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The COVID-19 pandemic has shone a bright light on US policies on health and healthcare, exposing many flaws and chasms. On the positive side, Congress passed the Families First Coronavirus Response Act (FFCRA), which requires all private insurers, Medicare, Medicare Advantage, and Medicaid to cover COVID-19 testing and eliminate all cost-sharing associated with testing services during the pandemic, and the Coronavirus Aid, Relief, and Economic Security (CARES) Act, which requires all private plans to cover COVID-19 testing and future vaccines. However, these two acts provide little to no coverage of cost-sharing expenses associated with treatment of COVID-19. Additional policies are needed to enable Americans to continue to have access to affordable care as this crisis evolves.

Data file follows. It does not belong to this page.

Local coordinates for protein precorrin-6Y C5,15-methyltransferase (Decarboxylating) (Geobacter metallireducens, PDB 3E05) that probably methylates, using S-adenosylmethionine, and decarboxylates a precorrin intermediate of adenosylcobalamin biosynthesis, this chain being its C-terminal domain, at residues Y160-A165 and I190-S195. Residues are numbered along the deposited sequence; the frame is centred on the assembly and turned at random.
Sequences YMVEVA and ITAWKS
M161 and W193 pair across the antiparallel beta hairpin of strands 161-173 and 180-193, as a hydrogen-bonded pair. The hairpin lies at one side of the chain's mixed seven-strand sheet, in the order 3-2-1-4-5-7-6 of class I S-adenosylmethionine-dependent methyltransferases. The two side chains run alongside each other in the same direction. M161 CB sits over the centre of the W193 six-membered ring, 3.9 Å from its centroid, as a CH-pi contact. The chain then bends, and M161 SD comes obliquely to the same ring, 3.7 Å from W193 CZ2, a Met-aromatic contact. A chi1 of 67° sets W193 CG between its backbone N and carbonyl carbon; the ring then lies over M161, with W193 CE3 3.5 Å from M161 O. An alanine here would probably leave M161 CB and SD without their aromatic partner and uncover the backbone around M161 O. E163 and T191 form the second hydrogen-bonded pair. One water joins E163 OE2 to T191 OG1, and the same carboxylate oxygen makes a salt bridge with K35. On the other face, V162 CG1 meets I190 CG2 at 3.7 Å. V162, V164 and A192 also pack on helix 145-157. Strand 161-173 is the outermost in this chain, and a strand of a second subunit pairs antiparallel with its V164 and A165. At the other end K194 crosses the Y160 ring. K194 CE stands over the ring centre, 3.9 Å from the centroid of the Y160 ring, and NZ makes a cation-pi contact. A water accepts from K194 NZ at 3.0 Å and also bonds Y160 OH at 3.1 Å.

The author advocates that policymakers should freeze peoples' insurance status as of April 1, 2020, secure coverage for those who have lost jobs by expanding access to ACA marketplace plans and Medicaid, and continue to address out-of-pocket expenses such as cost-sharing and surprise medical billing. She further advocates federal intervention to strike down the Employee Retirement Income Security Act of 1974 (ERISA), which prohibits state laws governing health insurance from applying to self-insured employer plans. Never before has the need for substantial reform to ensure affordable healthcare for all Americans been so starkly obvious, and we should not let the lessons of this crisis pass us by.
This abstract is available on the publisher's site.
The COVID-19 pandemic has brought into sharp focus the need for health care reforms that promote universal access to affordable care. Although all aspects of U.S. health care will face incredible challenges in the coming months, the patchwork way we govern and pay for health care is unraveling in this time of crisis, leaving millions of people vulnerable and requiring swift, coordinated political action to ensure access to affordable care.